The amount of polyisocyanate employed is sufficient to produce a mixture having a ratio of equivalents of isocyanate to total equivalents of reactive hydrogen-containing components of 1.0 to 1.6 and preferably 1.25 to 1.35.

The invention can be used to produce covered or uncovered game balls such as baseballs, softballs, golfballs, lacrosse balls, field hockey balls, croquet balls, etc. The invention can also be used to produce other sports objects, such hockey pucks. It can be appreciated that the density and rebound characteristics of the product of the invention can be varied according to the requirements of the desired end use.

The following examples will serve to further illustrate the invention. Unless otherwise, stated, parts and percentages are on a weight basis.

EXAMPLE I

A polyurethane foam game ball was prepared by the following procedure. A masterbatch blend was prepared by combining and uniformly blending 100 parts of hydroxyl-containing polybutadiene resin having a molecular weight of about 2800 and a hydroxyl functionality of about 2.5, sold by ARCO Chemical Company, Division of Atlantic Richfield Company under the trademark Poly bd®R-45 HT; 1.5 parts of water; 0.05 part of 2,2'-oxy-bis(N,N-dimethylethylamine), sold by Union Carbide Company as a 70% concentrate in dipropylene glycol under the trademark NIAX A-1; 0.084 part of dibutyltin dilaurate catalyst; 0.37 part of a nonhydrolyzable silicone-polyether copolymer of polydimethylsiloxane and an allylic polyalkylene glycol sold by Dow Corning Company under the trademark DC-193; and 0.71 part of dialkylpolysiloxane comprised substantially of polydimethylsiloxane, sold by Crucible Chemical Company under the trademark Foamkill 8D.

One hundred parts of the above masterblend and 45.7 parts of polycarbodiimide-modified diphenylmethane diisocyanate sold by the Upjohn Company under the trademark Isonate®143L were mix-metered into a spherical mold having an internal diameter of about 2.76 inches using a Martin Sweets foam machine. The mixture was cured in the mold at ambient temperature for 5 minutes. The cured sphere was then removed from the mold and post-cured at room temperature. The density of the sphere was about 45.2 pounds per cubic foot.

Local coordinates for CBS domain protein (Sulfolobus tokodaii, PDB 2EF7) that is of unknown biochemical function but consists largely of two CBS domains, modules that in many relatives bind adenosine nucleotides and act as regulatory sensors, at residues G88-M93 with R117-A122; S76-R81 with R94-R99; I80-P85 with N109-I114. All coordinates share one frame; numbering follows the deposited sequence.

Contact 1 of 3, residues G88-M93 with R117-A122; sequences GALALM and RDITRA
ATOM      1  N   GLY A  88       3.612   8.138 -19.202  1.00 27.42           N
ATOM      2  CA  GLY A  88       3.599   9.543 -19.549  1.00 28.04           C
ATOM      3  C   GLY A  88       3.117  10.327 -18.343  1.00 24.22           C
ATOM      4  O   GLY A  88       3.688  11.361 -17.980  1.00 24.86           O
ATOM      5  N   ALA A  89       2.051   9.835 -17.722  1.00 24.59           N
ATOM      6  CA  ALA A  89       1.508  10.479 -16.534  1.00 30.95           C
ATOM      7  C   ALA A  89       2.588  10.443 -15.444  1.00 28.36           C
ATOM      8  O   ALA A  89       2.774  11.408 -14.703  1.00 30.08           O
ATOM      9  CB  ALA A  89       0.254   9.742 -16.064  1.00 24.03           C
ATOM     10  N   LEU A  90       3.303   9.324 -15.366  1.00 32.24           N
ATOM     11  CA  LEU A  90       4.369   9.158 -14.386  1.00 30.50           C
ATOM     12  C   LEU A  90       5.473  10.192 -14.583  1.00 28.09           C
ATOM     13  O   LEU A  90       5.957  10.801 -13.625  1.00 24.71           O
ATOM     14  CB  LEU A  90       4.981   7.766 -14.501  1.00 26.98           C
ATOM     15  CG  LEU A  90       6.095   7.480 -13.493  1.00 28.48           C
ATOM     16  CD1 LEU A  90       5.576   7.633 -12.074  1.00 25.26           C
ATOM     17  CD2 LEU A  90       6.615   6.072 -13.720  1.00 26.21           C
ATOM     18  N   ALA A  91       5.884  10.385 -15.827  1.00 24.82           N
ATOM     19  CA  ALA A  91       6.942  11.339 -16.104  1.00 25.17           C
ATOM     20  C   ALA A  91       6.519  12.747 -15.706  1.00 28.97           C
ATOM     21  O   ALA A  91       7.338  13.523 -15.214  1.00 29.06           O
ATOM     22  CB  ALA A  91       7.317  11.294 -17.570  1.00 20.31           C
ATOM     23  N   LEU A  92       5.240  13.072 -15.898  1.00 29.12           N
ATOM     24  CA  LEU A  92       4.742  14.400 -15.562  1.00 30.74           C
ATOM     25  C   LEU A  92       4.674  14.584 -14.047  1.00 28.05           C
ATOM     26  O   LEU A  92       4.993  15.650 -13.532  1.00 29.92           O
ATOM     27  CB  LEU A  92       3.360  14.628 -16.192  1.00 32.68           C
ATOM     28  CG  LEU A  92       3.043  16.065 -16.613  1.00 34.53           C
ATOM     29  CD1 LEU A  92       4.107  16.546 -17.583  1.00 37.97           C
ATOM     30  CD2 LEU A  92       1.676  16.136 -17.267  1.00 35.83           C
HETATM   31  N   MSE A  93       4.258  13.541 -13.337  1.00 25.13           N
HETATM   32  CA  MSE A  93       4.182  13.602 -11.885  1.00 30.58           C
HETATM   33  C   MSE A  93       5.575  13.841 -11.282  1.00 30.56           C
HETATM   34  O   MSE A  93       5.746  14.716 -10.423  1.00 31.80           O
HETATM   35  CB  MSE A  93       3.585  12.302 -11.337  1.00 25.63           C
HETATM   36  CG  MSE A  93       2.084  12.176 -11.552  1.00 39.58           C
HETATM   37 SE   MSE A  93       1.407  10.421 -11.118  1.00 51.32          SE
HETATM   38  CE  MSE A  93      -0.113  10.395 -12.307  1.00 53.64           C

EXAMPLE II

The sphere manufactured in Example I was tested for rebound properties by dropping the sphere from a height of twenty feet onto a concrete surface and measuring the maximum height of the ball after impact. The sphere had a rebound of 11.9 feet (59.5 percent).

The above example illustrates the superior rebound properties of a game ball prepared from a formulation of the invention.

Although the invention is described with particular reference to specific examples, it is understood that the invention includes obvious variants. For example the hydroxyl-containing diene polymer may be a copolymer of the diene and another ethylenically unsaturated material. The scope of the invention is limited only by the breadth of the appended claims.

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Classifications
U.S. Classification521/112, 521/170, 273/DIG.8, 521/126, 473/569, 264/46.9, 473/371, 521/129, 521/904, 521/162
International ClassificationC08G18/69, A63B45/00, C08J9/00, C08G18/16, C08G18/00, A63B37/00
Cooperative ClassificationY10S521/904, Y10S273/08, C08J2375/04, C08J2483/00, C08G18/69, C08G18/165, C08J9/0061, C08G2101/0083, C08G2101/0066
European ClassificationC08J9/00L, C08G18/69, C08G18/16B4D
Legal Events
DateCodeEventDescription
Aug 18, 1992FPExpired due to failure to pay maintenance fee
Effective date: 19920614
Jun 14, 1992LAPSLapse for failure to pay maintenance fees
Jan 14, 1992REMIMaintenance fee reminder mailed
Jun 2, 1989ASAssignment
Owner name: PONY INDUSTRIES, INC., A CORP. OF DE
Free format text: RELEASED BY SECURED PARTY;ASSIGNOR:MANUFACTURERS HANOVER TRUST COMPANY;REEL/FRAME:005110/0013
Effective date: 19890310
Dec 16, 1987SULPSurcharge for late payment
Dec 16, 1987FPAYFee payment
Year of fee payment: 4
Jan 5, 1987ASAssignment
Owner name: CHASE MANHATTAN BANK, N.A., THE, A NATIONAL BANKIN
Free format text: SECURITY INTEREST;ASSIGNOR:PONY INDUSTRIES, INC.;REEL/FRAME:004796/0001
Effective date: 19861206
Owner name: CIT GROUP/BUSINESS CREDIT, INC., THE, A NEW YORK C
Owner name: MANUFACTURES HANOVER TRUST COMPANY, A NEW YORK CO
Owner name: PONY INDUSTRIES, INC., A CORP. OF DE.
Free format text: ASSIGNMENT OF ASSIGNORS INTEREST.;ASSIGNOR:ATLANTIC RICHFIELD COMPANY, A DE. CORP.;REEL/FRAME:004659/0926
Effective date: 19861219
Apr 2, 1984ASAssignment
Owner name: ATLANTIC RICHFIELD COMPANY LOS ANGELES CA A CORP O
Free format text: ASSIGNMENT OF ASSIGNORS INTEREST.;ASSIGNORS:MURPHY, JOHN R.;BABIEC, JOHN S. JR.;MEYERS, JOSEPH A.;REEL/FRAME:004238/0752;SIGNING DATES FROM 19830909 TO 19830912